Previous page Next page

Timings & File Sizes

The D1 is fast. Very fast. Up there and indeed in many respects faster than Kodak's Professional DCS digital SLR's (try shooting JPEG with these cameras). Startup time is non-existent, the camera is on as soon as you've turned the power dial and in use there's hardly ever any hesitation or delay (as long as you avoid Single Shot mode).

This is a camera that was designed for professionals, to be fast and always ready.. It delivers.

One thing worth noting, and this is something we've seen on other digital cameras too, is the performance difference between using a Microdrive and Flash memory. In the timing charts below we've taken most of the timings (those affected by storage) twice to indicate the performance difference. Startup with a Microdrive takes a full 1.4 seconds longer than Flash.

Timing Notes: All times calculated as an average of three operations. Unless otherwise stated all timings were made on a 2000 x 1312 FINE JPEG image (approx. 1,000 KB per image).

Action Media Details Time taken
Power: Off to On Microdrive   <0.5 Virtually instant
Power: Off to On Flash   <0.5 Virtually instant
Power: On to Off     - Virtually instant *1
Rec: Review Microdrive 2000 x 1312 RAW 1.4 Time taken from pressing shutter release to preview image displayed (if enabled). *2
Rec: Review Microdrive 2000 x 1312 FINE JPEG 1.4
Rec: Review Flash 2000 x 1312 RAW 1.3
Rec: Review Flash 2000 x 1312 FINE JPEG 1.3
Play: Image to Image lag Microdrive 2000 x 1312 ANY 0.7 *3
Play: Image to Image lag Flash 2000 x 1312 ANY <0.2
Play: Display image Microdrive 2000 x 1312 RAW 7.5 *4
Play: Display image Microdrive 2000 x 1312 FINE JPEG 3.7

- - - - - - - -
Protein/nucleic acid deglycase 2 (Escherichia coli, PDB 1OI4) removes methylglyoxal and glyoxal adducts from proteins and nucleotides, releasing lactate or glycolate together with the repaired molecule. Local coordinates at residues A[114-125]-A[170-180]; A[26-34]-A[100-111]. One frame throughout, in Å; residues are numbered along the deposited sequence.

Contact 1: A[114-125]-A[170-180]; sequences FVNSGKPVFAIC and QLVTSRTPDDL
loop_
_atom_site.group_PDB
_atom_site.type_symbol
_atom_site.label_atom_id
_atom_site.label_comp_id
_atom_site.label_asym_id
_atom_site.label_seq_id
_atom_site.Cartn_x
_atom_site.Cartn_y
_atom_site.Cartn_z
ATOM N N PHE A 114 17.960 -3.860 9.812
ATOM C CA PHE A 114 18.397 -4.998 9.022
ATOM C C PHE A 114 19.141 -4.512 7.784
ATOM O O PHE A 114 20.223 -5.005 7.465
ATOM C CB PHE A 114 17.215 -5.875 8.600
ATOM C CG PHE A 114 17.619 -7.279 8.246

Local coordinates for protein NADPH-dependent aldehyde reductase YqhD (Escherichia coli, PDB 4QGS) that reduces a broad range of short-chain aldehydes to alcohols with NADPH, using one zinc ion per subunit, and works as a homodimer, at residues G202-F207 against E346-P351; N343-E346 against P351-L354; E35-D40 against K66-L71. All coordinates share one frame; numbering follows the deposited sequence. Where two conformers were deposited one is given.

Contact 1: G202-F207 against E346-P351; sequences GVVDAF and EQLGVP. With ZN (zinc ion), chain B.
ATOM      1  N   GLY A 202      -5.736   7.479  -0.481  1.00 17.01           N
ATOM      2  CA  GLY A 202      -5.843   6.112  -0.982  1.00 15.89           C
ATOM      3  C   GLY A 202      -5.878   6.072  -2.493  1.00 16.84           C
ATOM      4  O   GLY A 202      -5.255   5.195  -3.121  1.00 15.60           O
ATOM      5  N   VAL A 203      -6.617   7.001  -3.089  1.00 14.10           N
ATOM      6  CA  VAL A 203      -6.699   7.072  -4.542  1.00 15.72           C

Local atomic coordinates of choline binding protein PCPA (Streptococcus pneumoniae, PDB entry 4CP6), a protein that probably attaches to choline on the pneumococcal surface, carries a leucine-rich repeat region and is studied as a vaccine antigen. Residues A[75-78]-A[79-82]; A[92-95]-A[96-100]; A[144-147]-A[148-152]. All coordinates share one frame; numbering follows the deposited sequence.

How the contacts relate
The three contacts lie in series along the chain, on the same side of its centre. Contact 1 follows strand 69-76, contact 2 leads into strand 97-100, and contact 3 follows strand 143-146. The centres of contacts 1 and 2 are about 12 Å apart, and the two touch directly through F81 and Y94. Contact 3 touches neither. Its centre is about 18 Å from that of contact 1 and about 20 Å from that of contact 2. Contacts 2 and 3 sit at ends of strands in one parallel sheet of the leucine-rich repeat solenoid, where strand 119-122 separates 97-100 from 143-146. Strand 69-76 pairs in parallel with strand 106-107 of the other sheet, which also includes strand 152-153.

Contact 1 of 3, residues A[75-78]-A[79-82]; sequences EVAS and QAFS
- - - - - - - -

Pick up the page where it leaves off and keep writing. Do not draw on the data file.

Play: Display image Flash 2000 x 1312 RAW 7.1
Play: Display image Flash 2000 x 1312 FINE JPEG 2.1
Play: Thumbnail view Microdrive 3 x 3 thumbnails 1.1  
Play: Thumbnail view Flash 3 x 3 thumbnails 1.0  
Auto Focus LAG     Depends on lens / subject *5
Shutter Release LAG     Virtually Instant

MK2 1 GB IBM Microdrive, Flash: 128 MB Delkin Flash

*1 Assuming all buffered images have been written out to storage card, otherwise camera powers completely down once the current image being written has completed. This means you CAN lose images from a burst of frames by turning the camera off early. (bad)
*2 These timings taken in Single Servo mode (the only mode which allows image review), for a FINE JPEG it takes approx. 4.2 seconds after the review image appears to write the image to the storage card before you can take the next shot.
*3 This timing is the delay between pressing the up or down arrows and the initial "rough image" appearing, with a Flash card this appeared to be instant, with Microdrive there was a slight delay. This has no affect on scrolling through images which operates as quickly as you can press the up and down arrows. NOTE: The 0.7s lag time for the Microdrive is probably the amount of time it takes for the drive to "spin up", if you keep hitting the up and down arrows once the Microdrive is spinning there's almost no delay.
*4 Time taken to display an image after powering the camera Off and On again. Last shot taken appears to be buffered and appears instantly upon pressing PLAY.